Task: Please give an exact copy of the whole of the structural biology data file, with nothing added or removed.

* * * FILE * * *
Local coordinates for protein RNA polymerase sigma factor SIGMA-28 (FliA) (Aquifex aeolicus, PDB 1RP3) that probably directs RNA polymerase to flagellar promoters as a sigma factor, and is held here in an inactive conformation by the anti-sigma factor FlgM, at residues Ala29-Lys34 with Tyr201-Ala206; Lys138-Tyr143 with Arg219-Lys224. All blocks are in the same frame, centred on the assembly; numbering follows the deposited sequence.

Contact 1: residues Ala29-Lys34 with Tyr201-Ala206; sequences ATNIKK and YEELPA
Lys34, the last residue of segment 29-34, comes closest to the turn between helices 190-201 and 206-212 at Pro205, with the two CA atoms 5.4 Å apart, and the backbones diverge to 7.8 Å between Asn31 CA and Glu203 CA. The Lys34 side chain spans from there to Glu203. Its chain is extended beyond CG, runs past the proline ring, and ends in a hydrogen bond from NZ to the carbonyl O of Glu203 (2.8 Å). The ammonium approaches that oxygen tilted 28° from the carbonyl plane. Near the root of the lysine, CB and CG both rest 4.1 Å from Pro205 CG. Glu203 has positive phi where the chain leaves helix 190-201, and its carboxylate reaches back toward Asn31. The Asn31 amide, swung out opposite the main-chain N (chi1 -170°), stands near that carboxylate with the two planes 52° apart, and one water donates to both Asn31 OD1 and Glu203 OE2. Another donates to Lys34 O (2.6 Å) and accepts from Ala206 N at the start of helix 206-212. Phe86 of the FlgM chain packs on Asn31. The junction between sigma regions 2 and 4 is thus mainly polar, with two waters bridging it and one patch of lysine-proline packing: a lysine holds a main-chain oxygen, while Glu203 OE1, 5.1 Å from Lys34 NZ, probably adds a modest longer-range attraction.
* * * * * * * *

Local coordinates for protein RNA polymerase sigma factor SIGMA-28 (FliA) (Aquifex aeolicus, PDB 1RP3) that probably directs RNA polymerase to flagellar promoters as a sigma factor, and is held here in an inactive conformation by the anti-sigma factor FlgM, at residues Ala29-Lys34 with Tyr201-Ala206; Lys138-Tyr143 with Arg219-Lys224. All blocks are in the same frame, centred on the assembly; numbering follows the deposited sequence.

Contact 1: residues Ala29-Lys34 with Tyr201-Ala206; sequences ATNIKK and YEELPA
Lys34, the last residue of segment 29-34, comes closest to the turn between helices 190-201 and 206-212 at Pro205, with the two CA atoms 5.4 Å apart, and the backbones diverge to 7.8 Å between Asn31 CA and Glu203 CA. The Lys34 side chain spans from there to Glu203. Its chain is extended beyond CG, runs past the proline ring, and ends in a hydrogen bond from NZ to the carbonyl O of Glu203 (2.8 Å). The ammonium approaches that oxygen tilted 28° from the carbonyl plane. Near the root of the lysine, CB and CG both rest 4.1 Å from Pro205 CG. Glu203 has positive phi where the chain leaves helix 190-201, and its carboxylate reaches back toward Asn31. The Asn31 amide, swung out opposite the main-chain N (chi1 -170°), stands near that carboxylate with the two planes 52° apart, and one water donates to both Asn31 OD1 and Glu203 OE2. Another donates to Lys34 O (2.6 Å) and accepts from Ala206 N at the start of helix 206-212. Phe86 of the FlgM chain packs on Asn31. The junction between sigma regions 2 and 4 is thus mainly polar, with two waters bridging it and one patch of lysine-proline packing: a lysine holds a main-chain oxygen, while Glu203 OE1, 5.1 Å from Lys34 NZ, probably adds a modest longer-range attraction.